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DoD News Briefing: Mr. Kenneth H. Bacon, ASD (PA)

Presenters: Mr. Kenneth H. Bacon, ASD (PA)
August 05, 1997 1:15 PM EDT

Mr. Bacon: Good afternoon.

Sorry I'm late for the early briefing. I've been getting briefed by Chief Jester on the security incident here this morning, and I'd be glad to talk about that later. But before I start, let me make a few announcements.

On Friday the 8th at 11:00, Alan Liotta, who is the Deputy Director of the Prisoner of War/Missing Personnel Office, will be here to answer your questions on the latest return of remains from North Korea. He will give a description of what happened, talk about the next step in our dealings with North Korea over this crucial issue of getting remains back, and also answer your questions on the latest events as well as what we expect to do in the future.

Second, I'd like to welcome 14 Army Public Affairs people here from the Advanced NCO Course. They are students and instructors from Fort Meade, Maryland. We're glad to have you here.

I'd also like to welcome the Navy. Admiral Pease is here with some officers who will give you a report on some new research. I will introduce them at the end of the briefing as they take over after me.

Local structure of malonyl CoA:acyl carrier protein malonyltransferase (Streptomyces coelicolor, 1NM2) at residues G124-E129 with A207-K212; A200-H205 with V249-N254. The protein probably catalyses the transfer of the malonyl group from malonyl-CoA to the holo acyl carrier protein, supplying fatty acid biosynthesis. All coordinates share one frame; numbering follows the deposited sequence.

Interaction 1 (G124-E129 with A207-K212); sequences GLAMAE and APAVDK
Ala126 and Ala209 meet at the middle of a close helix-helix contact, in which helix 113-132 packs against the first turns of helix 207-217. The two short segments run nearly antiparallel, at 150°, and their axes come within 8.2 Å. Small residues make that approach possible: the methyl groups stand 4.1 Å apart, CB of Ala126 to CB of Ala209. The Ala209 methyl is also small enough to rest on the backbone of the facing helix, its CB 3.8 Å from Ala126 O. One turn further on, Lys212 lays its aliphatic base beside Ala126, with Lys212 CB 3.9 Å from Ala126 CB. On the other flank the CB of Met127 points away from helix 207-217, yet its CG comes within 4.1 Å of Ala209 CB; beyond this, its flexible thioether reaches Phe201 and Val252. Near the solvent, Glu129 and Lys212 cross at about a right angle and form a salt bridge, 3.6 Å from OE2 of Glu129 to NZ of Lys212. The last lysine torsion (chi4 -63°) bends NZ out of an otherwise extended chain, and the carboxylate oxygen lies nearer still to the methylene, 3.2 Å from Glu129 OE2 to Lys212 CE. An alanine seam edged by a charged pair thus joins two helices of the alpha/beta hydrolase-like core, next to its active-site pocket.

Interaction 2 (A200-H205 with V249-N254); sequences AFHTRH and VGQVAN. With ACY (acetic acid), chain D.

With that, I'll take your questions.

Q: On the matter this morning, do you have any identification of the individual involved? Also, the identification of the officer who was able to take the gun away from him?

A: Let me tell you briefly what happened and then I'll take your questions.

At about 8:12 this morning, an individual tried to get into the Mall Entrance without a pass. The officer asked him to step to the side. Very briefly he pulled a gun, the officer disarmed him, he was handcuffed and taken away. He remains under questioning now.

The name of the individual was Raymond Steve Maestas. He's 36 years old. He's 5'11" tall, 240 pounds. He is from West Covina, California, which is near Los Angeles. All of this information comes from his driver's license.

He was apprehended by an officer named Christopher Freeman who is quite a bit smaller than Mr. Maestas. Christopher Freeman is about 5'6", weighs about 165 pounds.

He was assisted in this arrest by a security aide named Marvin Frazier.